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Opinion: Worried about inflation? Buy these, says State Street

Investors worry about inflation risk to their retirement portfolio put money in the fund invest in inflation-protected Treasury bonds, known as TIPS, for obvious reasons.

However, according to a new study, they may be backing the wrong horse.

Commodities like oil, copper and soybeans instead of TIPS are the best insurance against rising inflation, according to an analysis presented yesterday by State Street Global Advisors at a webinar run by the industry journal. institutional retirement.

Natural resource stocks – that is, stocks of companies that produce goods, such as mining companies or oil companies – as well as real estate investment trusts and infrastructure stocks cascading is like better insurance against inflation than TIPS, the analysis adds.

In summary, these other assets tend to rise and fall as inflation occurs, but in some cases it tends to increase significantly more than TIPS, which means you can get a lot of coverage. more dangerous for your money.

State Street calculates that since 1970, when interest rates have risen, stocks and bonds have both cost you money under real inflationary terms. But commodities have earned 24% year-over-year, and other real assets like resource, REIT and infrastructure stocks are at 9%.

All of this is, of course, based on past performance and comes with the age-old caveat that past performance is no guarantee of future results.

There’s another issue with TIPS that Rob Guiliano, senior portfolio manager at State Street Global Advisors, didn’t mention, but may be paramount: TIPS are so expensive these days that they actually guarantee guarantee that you will lose purchasing power over the life of the link.

TIPS, first introduced in the late 1990s, are in theory almost the perfect investment for retirees and others looking for a secure and reliable income. They are issued by the United States Treasury, and like other Treasuries, are safe from default. You will get your money, to hell or high country. Meanwhile, unlike other Treasury bonds, they also adjust your payments to reflect consumer price inflation. About 20 years ago, when TIPS were new, you could buy them and be sure you’d earn interest rates above 2% or even 3% a year inflation.

Today, TIPS offers guaranteed interest rates lower than the inflation rate. In other words, no matter if prices rise 2% or 5% or 10% in the coming years, you’re guaranteed to lose purchasing power. The loss can be small – from 0.4% a year to 2% a year – but it is real.

The reasons for this are varied, and include the fact that TIPS are still bonds, and in the era of 0% interest rates, all bond yields fall. Bonds act like a seesaw: If the price goes up, the “yield” or interest rate falls.

It is in this environment that the latest research is very interesting. Everyone knows that inflation has risen sharply this year: The October figure hit 6.2%, the highest in decades. Debates are still raging over whether this is a short-term phenomenon caused by the massive change to the world economy after nearly two years of shutdown, or a longer-term phenomenon caused by things like spending government spending and deficits. Most of the people commenting on this thread seem to have some interest in promoting one answer or another, or a political interest. Since American politics has now degenerated into a version of religious sectAll political professionals should be viewed as religious fanatics shouting from the soapbox, and their prognosis as a branch of theology. This includes their economic prognosis. Therefore, when it comes to money, all of their comments should be handled with caution.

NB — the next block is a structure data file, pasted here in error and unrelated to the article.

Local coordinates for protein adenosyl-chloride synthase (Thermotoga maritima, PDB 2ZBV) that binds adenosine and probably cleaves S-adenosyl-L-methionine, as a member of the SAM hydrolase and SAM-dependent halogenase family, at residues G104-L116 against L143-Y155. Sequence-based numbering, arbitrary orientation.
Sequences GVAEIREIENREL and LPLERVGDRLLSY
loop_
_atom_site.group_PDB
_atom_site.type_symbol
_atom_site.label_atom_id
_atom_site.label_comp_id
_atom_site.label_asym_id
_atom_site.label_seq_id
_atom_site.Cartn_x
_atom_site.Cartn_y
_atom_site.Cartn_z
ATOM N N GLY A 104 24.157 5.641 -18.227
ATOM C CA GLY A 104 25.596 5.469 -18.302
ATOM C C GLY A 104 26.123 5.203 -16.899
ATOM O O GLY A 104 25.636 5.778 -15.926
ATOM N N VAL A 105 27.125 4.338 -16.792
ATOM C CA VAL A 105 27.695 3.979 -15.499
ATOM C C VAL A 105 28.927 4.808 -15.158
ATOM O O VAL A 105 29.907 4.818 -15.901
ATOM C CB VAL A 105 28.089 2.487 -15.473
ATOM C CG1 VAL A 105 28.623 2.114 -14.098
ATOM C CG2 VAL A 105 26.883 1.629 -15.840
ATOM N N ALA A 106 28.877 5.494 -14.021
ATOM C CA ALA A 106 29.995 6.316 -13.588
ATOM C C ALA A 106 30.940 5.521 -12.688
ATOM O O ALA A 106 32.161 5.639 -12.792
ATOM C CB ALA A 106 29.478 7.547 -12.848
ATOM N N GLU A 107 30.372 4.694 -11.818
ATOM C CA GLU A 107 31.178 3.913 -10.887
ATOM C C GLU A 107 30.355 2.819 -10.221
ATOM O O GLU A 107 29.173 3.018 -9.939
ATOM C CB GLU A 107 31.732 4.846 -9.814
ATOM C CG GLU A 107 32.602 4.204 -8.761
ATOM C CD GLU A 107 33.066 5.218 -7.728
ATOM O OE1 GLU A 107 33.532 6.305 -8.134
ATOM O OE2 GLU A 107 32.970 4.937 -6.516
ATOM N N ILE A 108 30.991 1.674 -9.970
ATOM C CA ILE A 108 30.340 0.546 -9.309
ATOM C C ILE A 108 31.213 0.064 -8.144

All I know is that the bond market currently expects inflation to average 2.73% over the next 10 years. That’s the highest prediction the market has made this millennium, and a huge jump from January, when the forecast was just 2%. Otherwise, it’s still a long way from the 1970s, let alone Weimar Germany.

If you’re worried about inflation, State Street suggests a multi-proportional approach. Giuliano said that investors may want to allocate 5% or 10% of their portfolios to inflation-protected assets, though he added some may want to go as high as 15%. “or even 20%”.

Regardless of the number, their analysis suggests breaking down the allocation by five assets: Commodities themselves, natural resource stocks, infrastructure stocks, real estate investment trusts US property or REIT, as well as TIPS. (For example, if you were allocating $10,000 to inflation hedges, State Street’s diversification strategy would involve $2,500 in commodities, $2,500 in natural resource reserves, and $2,000 in natural resource reserves. $2,000 in infrastructure, $2,000 in TIPS, and $1,000 in REITs.)

All of these are easily investable by ordinary investors: For example through the iShares Bloomberg Roll Select Commodity Strategy low-cost ETFs (equivalents)
CMDY,
-0.47%
,
SPDR S&P Global Natural Resources
GNR,
-2.06%
,
iShares Global Infrastructure
IGF,
-1.42%
,
Vanguard Real Estate Index Fund
VNQ,
-0.59%

and iShares TIPS Bond
TIP,
-0.18%
.
(I own GNR in my own retirement portfolio.)

Of course, if inflation fears subside again, you could suffer from these. Commodities are incredibly volatile, and because they don’t generate income – it really costs money to own a futures contract – they are a painful investment when they go against you. The Bank of America’s latest survey of major institutional investors also shows that commodity futures, which have gained 30% so far this year, are now particularly popular with the big money crowd. If history is any guide it is reason to be cautious.

https://www.marketwatch.com/story/worried-about-inflation-buy-these-says-state-street-11637209545?rss=1&siteid=rss Opinion: Worried about inflation? Buy these, says State Street

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